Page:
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Old 05-04-2006, 02:42 PM   #6
BigDogAdventures
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Shims

You can forget about swapping around shims and getting the results you want. It just won't happen.

Just do one head at a time----get the old shims down to where they need to be---you don't want to be turning the motor with one head apart.
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Old 05-04-2006, 02:57 PM   #7
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Do you have the bolt to hold the cylinders at TDC? This is the one that screws in under the water pump? It really is necessary. You can make one your self. Also do you have the Workshop Manual downloaded from this site?

You can do both at once. You could just replace the rockers without the shims, or just turn it. A screwdriver through the spark plug hole is good enough for TDC. This is where the bolt really helps.

I would advise you to remove the radiator for this job and don't forget to re torque the head. You need a special tool for this also as there is a hard to get at nut. These tools are not expensive as there is not much to them so they may be easier to buy than to make. Good luck.
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Old 12-09-2007, 05:14 AM   #8
grom
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I’ve just adjusted valves (actually they were almost OK after 25000km).
I would like to add here a trick that I found for myself, and it was confirmed by two of my friends (mechanics), but I’ve never read about that in manuals.
So, after you have changed/sanded shims and re-torqued cam bridge, rotate engine a couple of turns. This will give you much more correct clearence numbers.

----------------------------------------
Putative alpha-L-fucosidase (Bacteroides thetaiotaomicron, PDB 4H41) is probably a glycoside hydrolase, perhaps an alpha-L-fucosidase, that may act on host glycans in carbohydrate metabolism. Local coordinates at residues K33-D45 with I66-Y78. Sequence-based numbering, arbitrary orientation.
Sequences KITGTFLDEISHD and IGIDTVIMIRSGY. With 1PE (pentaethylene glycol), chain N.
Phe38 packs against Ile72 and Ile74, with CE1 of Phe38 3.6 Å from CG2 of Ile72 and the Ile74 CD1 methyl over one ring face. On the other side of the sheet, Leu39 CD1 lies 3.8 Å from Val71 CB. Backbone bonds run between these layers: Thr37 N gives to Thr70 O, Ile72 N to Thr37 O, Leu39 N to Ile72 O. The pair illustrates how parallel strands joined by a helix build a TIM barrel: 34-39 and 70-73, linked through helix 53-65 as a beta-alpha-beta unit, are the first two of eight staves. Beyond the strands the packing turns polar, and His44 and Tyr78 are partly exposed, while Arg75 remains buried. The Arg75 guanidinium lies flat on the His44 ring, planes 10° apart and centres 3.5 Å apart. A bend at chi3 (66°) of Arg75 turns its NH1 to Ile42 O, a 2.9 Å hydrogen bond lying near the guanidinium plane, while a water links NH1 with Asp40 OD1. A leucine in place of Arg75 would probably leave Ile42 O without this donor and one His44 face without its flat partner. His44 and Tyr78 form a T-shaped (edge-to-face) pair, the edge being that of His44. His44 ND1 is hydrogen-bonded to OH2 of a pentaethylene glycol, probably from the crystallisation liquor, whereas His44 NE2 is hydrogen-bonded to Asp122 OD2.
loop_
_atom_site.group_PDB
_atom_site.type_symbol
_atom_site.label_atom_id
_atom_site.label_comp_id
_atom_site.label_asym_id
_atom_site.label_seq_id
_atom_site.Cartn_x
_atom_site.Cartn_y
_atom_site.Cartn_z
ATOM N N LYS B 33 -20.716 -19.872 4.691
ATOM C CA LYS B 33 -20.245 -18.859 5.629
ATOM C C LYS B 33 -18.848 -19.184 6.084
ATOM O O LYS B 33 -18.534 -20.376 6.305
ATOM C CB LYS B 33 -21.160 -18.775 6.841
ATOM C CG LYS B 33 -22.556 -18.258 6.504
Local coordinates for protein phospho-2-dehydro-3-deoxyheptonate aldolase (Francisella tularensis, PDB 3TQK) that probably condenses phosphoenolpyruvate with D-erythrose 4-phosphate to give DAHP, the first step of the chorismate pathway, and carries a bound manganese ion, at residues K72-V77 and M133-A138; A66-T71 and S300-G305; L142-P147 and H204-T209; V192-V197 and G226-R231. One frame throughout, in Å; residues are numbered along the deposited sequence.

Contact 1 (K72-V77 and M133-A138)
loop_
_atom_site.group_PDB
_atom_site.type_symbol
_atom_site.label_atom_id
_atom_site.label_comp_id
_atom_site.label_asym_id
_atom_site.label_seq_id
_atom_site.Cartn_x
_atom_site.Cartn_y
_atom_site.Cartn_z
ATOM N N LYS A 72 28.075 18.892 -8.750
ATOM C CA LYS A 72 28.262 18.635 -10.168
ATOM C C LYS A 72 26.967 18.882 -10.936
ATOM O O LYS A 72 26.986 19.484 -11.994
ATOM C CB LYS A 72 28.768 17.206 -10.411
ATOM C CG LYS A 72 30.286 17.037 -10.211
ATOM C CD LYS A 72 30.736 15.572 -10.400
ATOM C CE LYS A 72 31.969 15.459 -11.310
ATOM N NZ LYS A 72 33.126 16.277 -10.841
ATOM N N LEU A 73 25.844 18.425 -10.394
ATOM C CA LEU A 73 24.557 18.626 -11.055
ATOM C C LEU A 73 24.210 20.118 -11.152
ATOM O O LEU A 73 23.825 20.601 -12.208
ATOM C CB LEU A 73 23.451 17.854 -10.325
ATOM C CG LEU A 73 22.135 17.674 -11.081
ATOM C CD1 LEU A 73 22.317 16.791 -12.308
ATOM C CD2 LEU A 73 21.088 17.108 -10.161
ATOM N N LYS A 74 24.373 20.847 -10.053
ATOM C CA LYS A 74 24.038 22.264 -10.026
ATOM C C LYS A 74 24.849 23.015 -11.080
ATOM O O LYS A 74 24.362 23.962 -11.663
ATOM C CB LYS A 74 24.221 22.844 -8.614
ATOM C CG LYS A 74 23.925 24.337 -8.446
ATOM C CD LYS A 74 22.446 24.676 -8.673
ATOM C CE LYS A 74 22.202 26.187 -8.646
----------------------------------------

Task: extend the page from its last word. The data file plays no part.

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Old 01-06-2008, 04:00 PM   #9
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AAAAAAAAAGGGGGHHH!!!



I took a picture of the cam positions before removal rather than marking them, primarily because I didn't have a reliable way of marking them, but also because there's no reason referring to the picture wouldn't guarantee getting them back in the same position.

Long story . . . pic got blitzed.

Is there a way to guarantee the cams are back in the correct position? I've got them where the lobes are oriented exactly 180o from each other, pointed "out," per the manual pages posted here, but I'm not quite positive that's where they were.

Anyone?
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Old 01-06-2008, 04:09 PM   #10
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Just make sure you are at top dead center on the compression stroke for the cylinder you are doing, then check that the marks on the cams line up as it says in the manual. If you need the manual, PM me and I'll let you borrow mine to get your bike running.
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Old 01-06-2008, 04:17 PM   #11